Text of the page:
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Obama Gets Iran and North Korea Wrong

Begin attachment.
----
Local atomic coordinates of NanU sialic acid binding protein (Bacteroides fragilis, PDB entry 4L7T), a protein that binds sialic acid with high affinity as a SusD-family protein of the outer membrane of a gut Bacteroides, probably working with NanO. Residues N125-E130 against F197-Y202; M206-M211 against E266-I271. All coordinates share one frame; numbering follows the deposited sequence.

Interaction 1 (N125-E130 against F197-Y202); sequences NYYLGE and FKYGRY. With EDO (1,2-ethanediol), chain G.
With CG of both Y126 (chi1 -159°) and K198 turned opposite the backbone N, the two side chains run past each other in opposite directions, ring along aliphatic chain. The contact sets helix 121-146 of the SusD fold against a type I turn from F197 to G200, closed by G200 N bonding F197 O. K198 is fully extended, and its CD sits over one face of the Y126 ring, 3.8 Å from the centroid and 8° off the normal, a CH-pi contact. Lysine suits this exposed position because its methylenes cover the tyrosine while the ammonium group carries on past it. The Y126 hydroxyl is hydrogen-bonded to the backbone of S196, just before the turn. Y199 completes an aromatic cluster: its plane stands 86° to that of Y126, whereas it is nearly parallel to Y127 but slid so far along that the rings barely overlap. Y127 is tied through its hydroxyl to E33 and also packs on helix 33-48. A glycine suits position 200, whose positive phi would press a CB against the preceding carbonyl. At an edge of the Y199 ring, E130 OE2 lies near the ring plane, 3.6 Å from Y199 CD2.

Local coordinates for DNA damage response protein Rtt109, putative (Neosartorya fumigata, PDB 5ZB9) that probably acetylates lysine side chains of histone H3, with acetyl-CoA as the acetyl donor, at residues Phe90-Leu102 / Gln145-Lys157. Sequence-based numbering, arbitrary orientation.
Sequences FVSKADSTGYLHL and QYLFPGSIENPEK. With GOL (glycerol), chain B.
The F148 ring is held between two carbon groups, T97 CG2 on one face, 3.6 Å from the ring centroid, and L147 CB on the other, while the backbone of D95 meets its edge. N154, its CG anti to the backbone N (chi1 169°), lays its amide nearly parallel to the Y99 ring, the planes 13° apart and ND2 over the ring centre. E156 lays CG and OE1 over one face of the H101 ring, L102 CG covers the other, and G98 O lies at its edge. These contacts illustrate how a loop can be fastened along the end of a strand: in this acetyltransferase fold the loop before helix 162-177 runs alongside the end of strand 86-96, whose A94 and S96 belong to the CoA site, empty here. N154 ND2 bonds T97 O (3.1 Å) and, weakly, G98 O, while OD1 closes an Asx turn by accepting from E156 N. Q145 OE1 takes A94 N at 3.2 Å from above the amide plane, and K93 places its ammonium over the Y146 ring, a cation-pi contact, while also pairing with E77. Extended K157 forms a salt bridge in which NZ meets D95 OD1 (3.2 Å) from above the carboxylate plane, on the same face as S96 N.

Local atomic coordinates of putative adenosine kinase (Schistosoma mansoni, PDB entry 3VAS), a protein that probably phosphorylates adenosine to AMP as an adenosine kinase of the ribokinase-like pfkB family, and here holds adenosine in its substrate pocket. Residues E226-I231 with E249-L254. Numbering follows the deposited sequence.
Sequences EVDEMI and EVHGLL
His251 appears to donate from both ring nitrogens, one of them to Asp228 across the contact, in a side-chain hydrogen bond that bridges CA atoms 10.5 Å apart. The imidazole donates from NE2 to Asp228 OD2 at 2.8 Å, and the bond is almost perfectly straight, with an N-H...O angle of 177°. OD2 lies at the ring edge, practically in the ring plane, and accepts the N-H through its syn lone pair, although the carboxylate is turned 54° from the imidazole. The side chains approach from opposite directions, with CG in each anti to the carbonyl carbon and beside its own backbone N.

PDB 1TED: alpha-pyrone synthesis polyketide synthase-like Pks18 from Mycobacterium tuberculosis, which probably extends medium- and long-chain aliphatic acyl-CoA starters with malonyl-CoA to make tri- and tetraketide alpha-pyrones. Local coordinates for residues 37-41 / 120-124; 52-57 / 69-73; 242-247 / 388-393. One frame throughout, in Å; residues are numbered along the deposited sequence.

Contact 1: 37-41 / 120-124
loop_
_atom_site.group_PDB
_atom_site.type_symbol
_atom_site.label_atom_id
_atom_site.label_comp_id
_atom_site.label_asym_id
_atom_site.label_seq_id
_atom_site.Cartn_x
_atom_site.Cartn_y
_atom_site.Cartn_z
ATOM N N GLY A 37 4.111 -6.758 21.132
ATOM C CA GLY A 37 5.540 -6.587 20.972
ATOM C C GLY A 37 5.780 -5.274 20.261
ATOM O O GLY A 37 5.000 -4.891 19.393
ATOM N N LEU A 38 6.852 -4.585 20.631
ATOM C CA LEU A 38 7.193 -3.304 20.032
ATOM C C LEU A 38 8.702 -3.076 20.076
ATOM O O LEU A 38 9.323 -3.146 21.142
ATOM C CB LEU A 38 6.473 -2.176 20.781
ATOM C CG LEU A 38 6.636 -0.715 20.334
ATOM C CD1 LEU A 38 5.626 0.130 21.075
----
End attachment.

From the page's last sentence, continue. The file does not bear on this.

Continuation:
According to the Obama administration, they’ve learned their lessons from the disastrous American diplomatic effort that failed to stop North Korea from becoming a nuclear power. According to a feature in today’s New York Times, the administration rejects the notion that their diplomatic initiative with Iran is a repeat of the foolish disastrous efforts of the Clinton and Bush administrations that accomplished nothing but paving the way for the regime in Pyongyang to go nuclear. But the argument that their crafting of a far more specific agreement with much greater incentives built into it to persuade Iran to forebear from violating its restrictions will succeed where past efforts with North Korea failed doesn’t stand up to scrutiny. More to the point, and as the Times reports, officials in South Korea say President Obama has compounded the mistakes of his predecessors on North Korea with neglect. Rather than profit from past errors, it appears the administration has blundered on both nuclear fronts.